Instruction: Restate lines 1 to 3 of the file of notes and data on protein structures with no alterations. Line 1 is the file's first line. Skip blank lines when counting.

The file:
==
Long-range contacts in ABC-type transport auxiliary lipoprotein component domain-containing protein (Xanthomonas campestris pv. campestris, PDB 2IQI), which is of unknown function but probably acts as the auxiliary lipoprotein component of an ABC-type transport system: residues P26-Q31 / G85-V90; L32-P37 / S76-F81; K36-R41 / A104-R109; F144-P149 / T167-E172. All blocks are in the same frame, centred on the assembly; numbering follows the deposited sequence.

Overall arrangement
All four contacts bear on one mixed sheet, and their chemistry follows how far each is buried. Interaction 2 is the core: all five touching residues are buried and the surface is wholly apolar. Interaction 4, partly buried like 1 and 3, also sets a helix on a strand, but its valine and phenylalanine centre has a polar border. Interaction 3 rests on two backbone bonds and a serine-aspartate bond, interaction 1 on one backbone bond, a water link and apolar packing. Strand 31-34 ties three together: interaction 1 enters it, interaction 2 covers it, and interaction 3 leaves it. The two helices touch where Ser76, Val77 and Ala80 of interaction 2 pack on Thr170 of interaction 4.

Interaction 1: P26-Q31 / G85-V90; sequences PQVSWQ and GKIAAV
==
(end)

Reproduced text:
Long-range contacts in ABC-type transport auxiliary lipoprotein component domain-containing protein (Xanthomonas campestris pv. campestris, PDB 2IQI), which is of unknown function but probably acts as the auxiliary lipoprotein component of an ABC-type transport system: residues P26-Q31 / G85-V90; L32-P37 / S76-F81; K36-R41 / A104-R109; F144-P149 / T167-E172. All blocks are in the same frame, centred on the assembly; numbering follows the deposited sequence.

Overall arrangement
All four contacts bear on one mixed sheet, and their chemistry follows how far each is buried. Interaction 2 is the core: all five touching residues are buried and the surface is wholly apolar. Interaction 4, partly buried like 1 and 3, also sets a helix on a strand, but its valine and phenylalanine centre has a polar border. Interaction 3 rests on two backbone bonds and a serine-aspartate bond, interaction 1 on one backbone bond, a water link and apolar packing. Strand 31-34 ties three together: interaction 1 enters it, interaction 2 covers it, and interaction 3 leaves it. The two helices touch where Ser76, Val77 and Ala80 of interaction 2 pack on Thr170 of interaction 4.